South Korea increases hospital, nursing home tests
SEOUL, South Korea — South Korea has reported 76 new cases of the coronavirus as officials begin testing tens of thousands of employees at hospitals and nursing homes to prevent transmissions at live-in facilities.
The figures released by the Korea Disease Control and Prevention Agency on Monday brought the national caseload to 25,275, including 444 deaths.
Thirty-seven of the new cases were from the densely populated Seoul metropolitan area, home to about half of the country’s 51 million people, where health workers have scrambled to track infections linked to various places and groups, including hospitals, churches, schools and workers.
Fifteen cases were reported from the southern port city of Busan, where more than 70 infections so far have been linked to a hospital for the elderly.
Health officials from Monday will start a process to test 130,000 employees and 30,000 patients at hospitals, nursing homes and welfare centers for senior citizens in the greater capital area in part of efforts to prevent outbreaks at these facilities.
HERE’S WHAT YOU NEED TO KNOW ABOUT THE VIRUS OUTBREAK:
— New infections and deaths are hitting records in Russia, but Vladimir Putin’s government appears determined to avoid unpopular restrictions.
— Uganda’s ‘ taxi divas’ rise from COVID’s economic gloom.
— Some in North Dakota want tougher virus approach from governor.
— France’s 9 p.m. virus curfew leaves an eerie quiet on streets of Paris, eight other cities
— The U.S. can now screen millions daily for the new coronavirus, thanks to a growing supply of rapid tests. But the boom comes with a new challenge: keeping track of the results.
HERE’S WHAT ELSE IS HAPPENING:
ROME — Italian Premier Giuseppe Conte has announced new measures aimed at halting the spread of coronavirus as infections continue to hit new daily highs, moving into vulnerable populations and putting fresh pressure on hospitals.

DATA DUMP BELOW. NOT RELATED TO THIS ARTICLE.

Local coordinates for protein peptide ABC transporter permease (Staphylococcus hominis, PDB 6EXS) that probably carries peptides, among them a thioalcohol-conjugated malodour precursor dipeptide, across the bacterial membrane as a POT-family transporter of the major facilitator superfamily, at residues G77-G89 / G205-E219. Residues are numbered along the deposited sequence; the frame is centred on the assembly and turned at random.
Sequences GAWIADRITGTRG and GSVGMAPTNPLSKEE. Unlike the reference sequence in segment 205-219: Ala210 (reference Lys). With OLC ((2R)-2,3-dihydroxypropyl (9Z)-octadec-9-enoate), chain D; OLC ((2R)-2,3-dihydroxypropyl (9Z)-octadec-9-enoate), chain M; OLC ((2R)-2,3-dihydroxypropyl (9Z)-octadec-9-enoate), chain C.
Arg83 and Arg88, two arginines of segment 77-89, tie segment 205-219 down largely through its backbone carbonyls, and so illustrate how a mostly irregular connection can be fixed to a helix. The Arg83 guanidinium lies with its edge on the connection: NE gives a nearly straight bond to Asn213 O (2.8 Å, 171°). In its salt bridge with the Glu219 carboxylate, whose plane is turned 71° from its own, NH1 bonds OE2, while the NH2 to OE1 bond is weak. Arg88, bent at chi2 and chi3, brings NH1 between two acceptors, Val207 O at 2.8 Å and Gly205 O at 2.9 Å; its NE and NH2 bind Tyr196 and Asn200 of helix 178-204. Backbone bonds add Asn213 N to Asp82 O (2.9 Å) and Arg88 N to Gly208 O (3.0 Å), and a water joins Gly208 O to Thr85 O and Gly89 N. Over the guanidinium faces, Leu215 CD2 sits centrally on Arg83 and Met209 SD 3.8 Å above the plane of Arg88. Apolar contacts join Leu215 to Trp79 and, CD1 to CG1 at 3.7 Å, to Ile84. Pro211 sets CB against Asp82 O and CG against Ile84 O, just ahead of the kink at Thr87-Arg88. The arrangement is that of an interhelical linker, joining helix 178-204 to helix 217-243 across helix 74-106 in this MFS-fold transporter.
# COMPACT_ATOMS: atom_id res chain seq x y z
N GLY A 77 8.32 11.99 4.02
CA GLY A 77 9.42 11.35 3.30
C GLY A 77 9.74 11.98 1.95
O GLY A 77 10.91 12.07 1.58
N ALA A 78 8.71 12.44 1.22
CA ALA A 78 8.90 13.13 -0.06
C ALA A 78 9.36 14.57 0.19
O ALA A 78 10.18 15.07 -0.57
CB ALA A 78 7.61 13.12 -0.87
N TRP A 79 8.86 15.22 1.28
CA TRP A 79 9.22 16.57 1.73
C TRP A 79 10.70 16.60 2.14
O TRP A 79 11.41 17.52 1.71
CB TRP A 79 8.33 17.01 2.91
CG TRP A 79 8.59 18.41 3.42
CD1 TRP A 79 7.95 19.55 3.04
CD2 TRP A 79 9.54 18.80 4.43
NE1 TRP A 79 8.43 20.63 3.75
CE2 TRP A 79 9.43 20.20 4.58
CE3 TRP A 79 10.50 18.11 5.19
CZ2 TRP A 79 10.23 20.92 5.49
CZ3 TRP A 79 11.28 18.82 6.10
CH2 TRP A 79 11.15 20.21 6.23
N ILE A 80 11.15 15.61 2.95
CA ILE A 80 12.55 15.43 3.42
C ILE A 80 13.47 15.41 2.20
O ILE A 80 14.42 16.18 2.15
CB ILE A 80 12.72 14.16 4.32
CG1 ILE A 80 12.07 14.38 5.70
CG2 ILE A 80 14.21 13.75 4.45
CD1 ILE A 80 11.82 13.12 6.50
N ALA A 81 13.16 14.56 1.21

The restrictions announced Sunday stop short of a curfew like those imposed in Paris and other major French cities. But Italian mayors can close public squares and other gathering places after 9 p.m., permitting access only to reach homes or businesses. Restaurants and bars are restricted to table service only after 6 p.m., three hours earlier than the previous measures allowed, but can maintain the current midnight closing time.
Local festivals have been banned. Gyms and public swimming pools may remain open — but Conte said they would be closed in a week if they don’t do a better job of following restrictions.
Rome clashed with regional governments over schools, refusing to budge on allowing more distance learning. But there are allowances for high schools to open later, and hold afternoon shifts, to ease pressure on local transport.
Authorities are loath to see new lockdowns, after the 10-week closure that successfully impeded the virus’ spread, but at a cost of 47 billion euros a month to the economy. New confirmed infections in Italy have doubled in a week to more than 10,000 a day amid increased testing.
CHICAGO — Gov. J.B. Pritzker says President Donald Trump and his allies in Illinois are partly to blame for a surge in coronavirus cases in the state.
Pritzker spoke on CNN’s “State of the Union” Sunday, the same day health officials announced 4,245 new confirmed cases of COVID-19 and 22 deaths.
Pritzker says Trump is “modeling bad behavior” by often not wearing a mask in public and hosting rallies where it’s not encouraged. The first-term Democrat says Trump’s local allies are encouraging people not to follow COVID-19 restrictions. Illinois set a new record-high for cases on Friday.